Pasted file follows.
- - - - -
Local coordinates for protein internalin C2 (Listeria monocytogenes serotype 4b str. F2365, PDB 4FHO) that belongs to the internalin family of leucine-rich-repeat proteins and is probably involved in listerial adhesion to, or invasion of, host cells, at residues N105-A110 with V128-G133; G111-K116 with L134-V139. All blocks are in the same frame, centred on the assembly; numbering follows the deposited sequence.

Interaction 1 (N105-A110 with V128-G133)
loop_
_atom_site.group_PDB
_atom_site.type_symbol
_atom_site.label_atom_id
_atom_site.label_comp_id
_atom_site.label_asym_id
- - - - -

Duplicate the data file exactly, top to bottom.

Local coordinates for protein internalin C2 (Listeria monocytogenes serotype 4b str. F2365, PDB 4FHO) that belongs to the internalin family of leucine-rich-repeat proteins and is probably involved in listerial adhesion to, or invasion of, host cells, at residues N105-A110 with V128-G133; G111-K116 with L134-V139. All blocks are in the same frame, centred on the assembly; numbering follows the deposited sequence.

Interaction 1 (N105-A110 with V128-G133)
loop_
_atom_site.group_PDB
_atom_site.type_symbol
_atom_site.label_atom_id
_atom_site.label_comp_id
_atom_site.label_asym_id